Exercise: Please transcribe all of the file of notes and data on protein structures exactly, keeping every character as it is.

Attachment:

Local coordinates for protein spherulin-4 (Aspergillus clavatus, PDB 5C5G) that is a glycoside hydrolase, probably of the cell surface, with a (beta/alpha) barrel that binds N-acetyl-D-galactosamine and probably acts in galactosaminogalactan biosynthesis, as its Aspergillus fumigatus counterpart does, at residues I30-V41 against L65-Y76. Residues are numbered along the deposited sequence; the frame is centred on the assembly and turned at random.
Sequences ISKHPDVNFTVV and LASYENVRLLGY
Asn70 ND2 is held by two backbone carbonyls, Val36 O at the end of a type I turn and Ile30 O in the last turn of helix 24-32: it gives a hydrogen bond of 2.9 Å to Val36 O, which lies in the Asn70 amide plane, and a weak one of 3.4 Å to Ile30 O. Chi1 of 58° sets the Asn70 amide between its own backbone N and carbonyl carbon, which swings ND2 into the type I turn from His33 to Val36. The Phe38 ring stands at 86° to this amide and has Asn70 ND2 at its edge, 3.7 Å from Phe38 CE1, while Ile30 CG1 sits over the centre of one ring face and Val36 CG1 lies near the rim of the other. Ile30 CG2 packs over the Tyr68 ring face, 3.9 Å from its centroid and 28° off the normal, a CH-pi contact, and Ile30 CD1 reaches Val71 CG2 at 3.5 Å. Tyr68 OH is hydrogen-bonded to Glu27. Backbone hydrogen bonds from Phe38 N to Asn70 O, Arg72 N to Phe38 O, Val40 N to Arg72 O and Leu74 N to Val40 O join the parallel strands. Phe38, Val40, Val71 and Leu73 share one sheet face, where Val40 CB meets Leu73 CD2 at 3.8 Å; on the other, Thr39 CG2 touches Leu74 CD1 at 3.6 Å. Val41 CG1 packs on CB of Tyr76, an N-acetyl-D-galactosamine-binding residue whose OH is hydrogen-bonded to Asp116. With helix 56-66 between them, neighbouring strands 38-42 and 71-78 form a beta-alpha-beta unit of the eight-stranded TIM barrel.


Local coordinates for protein spherulin-4 (Aspergillus clavatus, PDB 5C5G) that is a glycoside hydrolase, probably of the cell surface, with a (beta/alpha) barrel that binds N-acetyl-D-galactosamine and probably acts in galactosaminogalactan biosynthesis, as its Aspergillus fumigatus counterpart does, at residues I30-V41 against L65-Y76. Residues are numbered along the deposited sequence; the frame is centred on the assembly and turned at random.
Sequences ISKHPDVNFTVV and LASYENVRLLGY
Asn70 ND2 is held by two backbone carbonyls, Val36 O at the end of a type I turn and Ile30 O in the last turn of helix 24-32: it gives a hydrogen bond of 2.9 Å to Val36 O, which lies in the Asn70 amide plane, and a weak one of 3.4 Å to Ile30 O. Chi1 of 58° sets the Asn70 amide between its own backbone N and carbonyl carbon, which swings ND2 into the type I turn from His33 to Val36. The Phe38 ring stands at 86° to this amide and has Asn70 ND2 at its edge, 3.7 Å from Phe38 CE1, while Ile30 CG1 sits over the centre of one ring face and Val36 CG1 lies near the rim of the other. Ile30 CG2 packs over the Tyr68 ring face, 3.9 Å from its centroid and 28° off the normal, a CH-pi contact, and Ile30 CD1 reaches Val71 CG2 at 3.5 Å. Tyr68 OH is hydrogen-bonded to Glu27. Backbone hydrogen bonds from Phe38 N to Asn70 O, Arg72 N to Phe38 O, Val40 N to Arg72 O and Leu74 N to Val40 O join the parallel strands. Phe38, Val40, Val71 and Leu73 share one sheet face, where Val40 CB meets Leu73 CD2 at 3.8 Å; on the other, Thr39 CG2 touches Leu74 CD1 at 3.6 Å. Val41 CG1 packs on CB of Tyr76, an N-acetyl-D-galactosamine-binding residue whose OH is hydrogen-bonded to Asp116. With helix 56-66 between them, neighbouring strands 38-42 and 71-78 form a beta-alpha-beta unit of the eight-stranded TIM barrel.